The remarkable tale of Phar Lap, one of Australian horse racing history's most dramatic.
Phar Lap is a story that combines all the elements necessary to make it an all time favourite:
A Thoroughbred horse with inauspicious beginnings that almost never got the chance to race, people who believed in him and risked much to earn him a chance, people ready to kill him in order to further their criminal agenda, triumph over the odds, and a tragic ending.
The name Phar Lap comes from a dialect of Thai, and means "Lightning", or "Sky Flash" which turned out to be a most prescient moniker.
Phar Lap a chestnut colt was foaled on 4 October 1926 in New Zealand.
His father was Night Raid (also sire to Melbourne Cup winner Nightmarch) from dam Entreaty, and he carried Carbine's blood from both his sire and his dam.
Phar Lap was purchased for £168 at the 1928 Trentham auction by American David J. Davis at the urging of trainer Harry Telford.
When Davis first saw Phar Lap, he refused to pay to train him. Harry Telford had not had much success as a trainer and desperately needed the backing of Davis. They ended up with an arrangement whereby Telford trained the horse for no salary in exchange for a 66% cut of any purses.
Telford then made a decision to geld the colt, giving up any future chance for stud fees, and given that Phar Lap met with an untimely death, that decision turned out to be serendipitous.
Phar Lap did not immediately cover himself with glory as a two year old. He finished dead last in his first race and failed to place in the next three.
He managed to win the RRC Maiden Juvenile handicap at 6 furlongs with Jack Baker, a young apprentice aboard, to close the 1928-29 season.
Phar Lap's three year old season, 1929-30 did not offer much hope, either. His first four races were out of the money.
Then, the remarkable change of fortune, the underdog succeeding against long odds, occurred. Phar Lap's handlers noticed that he liked to run from behind, so they started reining him in at the start of races.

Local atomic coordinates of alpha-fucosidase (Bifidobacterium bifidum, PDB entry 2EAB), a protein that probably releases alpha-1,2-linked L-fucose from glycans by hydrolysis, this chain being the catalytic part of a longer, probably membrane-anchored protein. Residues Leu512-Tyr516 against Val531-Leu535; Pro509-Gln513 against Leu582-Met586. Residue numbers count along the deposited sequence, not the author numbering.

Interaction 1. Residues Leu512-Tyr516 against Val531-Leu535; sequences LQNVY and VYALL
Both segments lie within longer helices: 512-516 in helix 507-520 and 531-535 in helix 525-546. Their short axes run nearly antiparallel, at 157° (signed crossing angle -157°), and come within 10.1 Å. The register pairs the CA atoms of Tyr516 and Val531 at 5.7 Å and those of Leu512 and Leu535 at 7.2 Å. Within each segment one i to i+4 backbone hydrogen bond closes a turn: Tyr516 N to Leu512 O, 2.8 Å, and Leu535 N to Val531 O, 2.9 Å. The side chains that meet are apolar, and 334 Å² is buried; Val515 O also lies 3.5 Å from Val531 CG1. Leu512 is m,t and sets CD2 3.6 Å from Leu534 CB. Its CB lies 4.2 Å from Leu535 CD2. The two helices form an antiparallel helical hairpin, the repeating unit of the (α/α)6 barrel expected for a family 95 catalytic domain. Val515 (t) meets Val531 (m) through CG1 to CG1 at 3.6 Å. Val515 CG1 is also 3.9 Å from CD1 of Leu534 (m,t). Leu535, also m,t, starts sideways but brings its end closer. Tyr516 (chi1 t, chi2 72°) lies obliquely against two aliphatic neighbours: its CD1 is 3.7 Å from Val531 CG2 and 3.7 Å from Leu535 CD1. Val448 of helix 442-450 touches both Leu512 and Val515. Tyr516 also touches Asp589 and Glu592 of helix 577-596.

Phar Lap took second at the Tatts Chelmsford Stakes, a weight for age race, carrying 7s 6lbs. over 9 furlongs. Four consecutive wins followed, including the AJC Derby at 12 furlongs, carrying 8.10, no less.
Two third place finishes were next, including the Melbourne Cup, which was won that year by a horse with whom Phar Lap shared blood, Nightmarch.
Phar Lap closed out his three year old campaign in rather smashing fashion by winning 9 consecutive races, including the SAJC King's Cup where he won at 12 furlongs despite carrying 9.5lbs.
His combined record for his two year and three year old seasons now stood at 25 starts, 14 wins, 1 second, 2 thirds and 8 DNPs.
Phar Lap's four year old season was the stuff of legends. This is the season that contained nothing lower than a second place finish, 14 consecutive wins, and one assassination attempt.
It started with a second in the AJC weight for age Warwick Stakes at 8 furlongs. Next was four wins in a row where he exacted revenge on the horse that had beaten him in the previous year's Melbourne Cup, Nightmarch.
Not long afterward, on 1st November, gangsters, perhaps as retribution for the crimp Phar Lap was putting into their gambling schemes, tried to shoot him in the street just after he had finished a workout.
Undaunted, several hours later he won the Victoria Racing Club Melbourne Stakes, and followed that in short order with his sole victory in the Melbourne Cup.
As a five year old, Phar Lap picked up where he left off. The 1931-32 season featured 10 starts, with 9 wins, the only loss being the Melbourne Cup where he was compelled to carry an unprecedented 10.10lbs over two miles, resulting in an 8th place finish that had Aussie punters screaming bloody murder.
The final race of the 1931-32 season was the Agua Caliente, Phar Lap's only race outside Australia, in Tijuana Mexico and the featured largest purse ever contested up to that time in the Americas.
Setting a track record in the process, all the while bleeding profusely from a split hoof he won going away.
Phar Lap's race record was now complete. He tabulated 51 starts, 37 wins, 3 seconds, 2 thirds, and 9 unplaced finishes.
Phar Lap haemorrhaged to death within hours of him being discovered in intense pain by his strapper, Tommy Woodcock.
It was eventually determined that the horse had ingested a massive amount of arsenic. Whether deliberate or through an accident remains a mystery, since arsenic was commonly given to horses at that time as a tonic.
A horse with as much heart spirit as Phar Lap turned out to, indeed, have an actually massive heart organ. At 6.2 kg, it was almost double the 3.2 kg of a normal horse.
Phar Lap was enshrined in the inaugural group of five horses in the Australia's Hall of Fame as well as New Zealand's hall.
He was immortalised in the 1983 movie "Phar Lap," and the Australia Post honoured him with a commemorative stamp in 1978.
A life-sized bronze memorial was erected in 2009 near his birthplace in Timaru.
Phar Lap, being gelded as a colt, never got to pass his blood along to any progeny, a fact that is probably most fortunate for Thoroughbreds of other blood lines.
It is moot, but none the less tempting, to speculate what the combination of Phar Lap's genetics and modern horse racing technology might have produced.